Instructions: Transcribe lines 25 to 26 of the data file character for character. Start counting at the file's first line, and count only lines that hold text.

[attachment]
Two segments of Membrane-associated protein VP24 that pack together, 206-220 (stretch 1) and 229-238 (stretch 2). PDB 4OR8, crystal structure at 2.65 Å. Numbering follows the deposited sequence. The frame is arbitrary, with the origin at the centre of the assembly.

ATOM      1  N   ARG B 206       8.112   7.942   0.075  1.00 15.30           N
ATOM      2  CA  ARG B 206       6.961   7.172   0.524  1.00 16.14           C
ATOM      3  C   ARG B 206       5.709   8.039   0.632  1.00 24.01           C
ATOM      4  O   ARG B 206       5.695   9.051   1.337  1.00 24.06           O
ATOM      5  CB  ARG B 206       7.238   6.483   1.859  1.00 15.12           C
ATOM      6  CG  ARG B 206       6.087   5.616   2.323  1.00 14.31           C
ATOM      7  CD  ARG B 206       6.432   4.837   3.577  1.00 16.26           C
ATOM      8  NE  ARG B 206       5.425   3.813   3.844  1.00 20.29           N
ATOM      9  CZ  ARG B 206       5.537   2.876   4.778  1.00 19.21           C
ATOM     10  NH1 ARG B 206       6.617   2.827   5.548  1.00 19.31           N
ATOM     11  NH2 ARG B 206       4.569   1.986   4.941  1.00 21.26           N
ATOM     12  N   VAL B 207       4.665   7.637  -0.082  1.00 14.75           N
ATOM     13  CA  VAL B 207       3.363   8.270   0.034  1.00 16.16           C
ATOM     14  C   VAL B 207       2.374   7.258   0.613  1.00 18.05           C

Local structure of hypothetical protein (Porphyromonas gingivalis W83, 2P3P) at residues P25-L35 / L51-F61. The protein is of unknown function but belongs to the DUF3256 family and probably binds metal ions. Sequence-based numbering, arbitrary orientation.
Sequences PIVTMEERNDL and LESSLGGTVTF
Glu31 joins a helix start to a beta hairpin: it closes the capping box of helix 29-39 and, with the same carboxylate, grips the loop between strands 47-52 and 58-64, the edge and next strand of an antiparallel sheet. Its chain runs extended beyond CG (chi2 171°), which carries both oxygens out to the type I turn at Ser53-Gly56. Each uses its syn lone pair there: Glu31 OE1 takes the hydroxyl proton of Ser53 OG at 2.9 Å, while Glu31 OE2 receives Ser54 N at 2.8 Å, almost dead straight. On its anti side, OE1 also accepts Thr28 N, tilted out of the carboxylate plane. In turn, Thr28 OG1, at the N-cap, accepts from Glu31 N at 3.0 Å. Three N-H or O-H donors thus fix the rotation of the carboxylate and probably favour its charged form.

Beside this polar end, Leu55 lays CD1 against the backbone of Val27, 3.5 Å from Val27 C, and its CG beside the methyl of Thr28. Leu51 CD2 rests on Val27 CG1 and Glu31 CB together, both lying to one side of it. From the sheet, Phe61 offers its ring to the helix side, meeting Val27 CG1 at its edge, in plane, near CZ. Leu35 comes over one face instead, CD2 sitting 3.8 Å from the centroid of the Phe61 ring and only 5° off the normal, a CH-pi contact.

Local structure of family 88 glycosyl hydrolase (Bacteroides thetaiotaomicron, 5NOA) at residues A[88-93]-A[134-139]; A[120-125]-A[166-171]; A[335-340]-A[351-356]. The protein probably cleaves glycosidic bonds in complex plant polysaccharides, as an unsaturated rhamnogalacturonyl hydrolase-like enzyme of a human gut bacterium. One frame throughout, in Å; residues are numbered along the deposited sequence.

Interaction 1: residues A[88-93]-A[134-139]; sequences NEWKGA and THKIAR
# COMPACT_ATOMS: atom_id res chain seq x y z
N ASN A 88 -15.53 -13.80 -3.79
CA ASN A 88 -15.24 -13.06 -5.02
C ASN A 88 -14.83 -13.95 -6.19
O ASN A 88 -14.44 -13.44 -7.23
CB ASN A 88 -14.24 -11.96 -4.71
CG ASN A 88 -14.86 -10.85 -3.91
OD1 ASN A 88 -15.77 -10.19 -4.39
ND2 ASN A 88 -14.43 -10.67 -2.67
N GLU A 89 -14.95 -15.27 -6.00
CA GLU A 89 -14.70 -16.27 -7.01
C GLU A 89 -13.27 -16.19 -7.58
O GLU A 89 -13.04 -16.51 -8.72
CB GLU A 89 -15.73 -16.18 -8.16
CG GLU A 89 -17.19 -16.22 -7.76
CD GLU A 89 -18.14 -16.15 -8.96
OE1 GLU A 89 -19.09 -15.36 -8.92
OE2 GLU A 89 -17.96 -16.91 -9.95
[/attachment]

C ASN A 88 -14.83 -13.95 -6.19
O ASN A 88 -14.44 -13.44 -7.23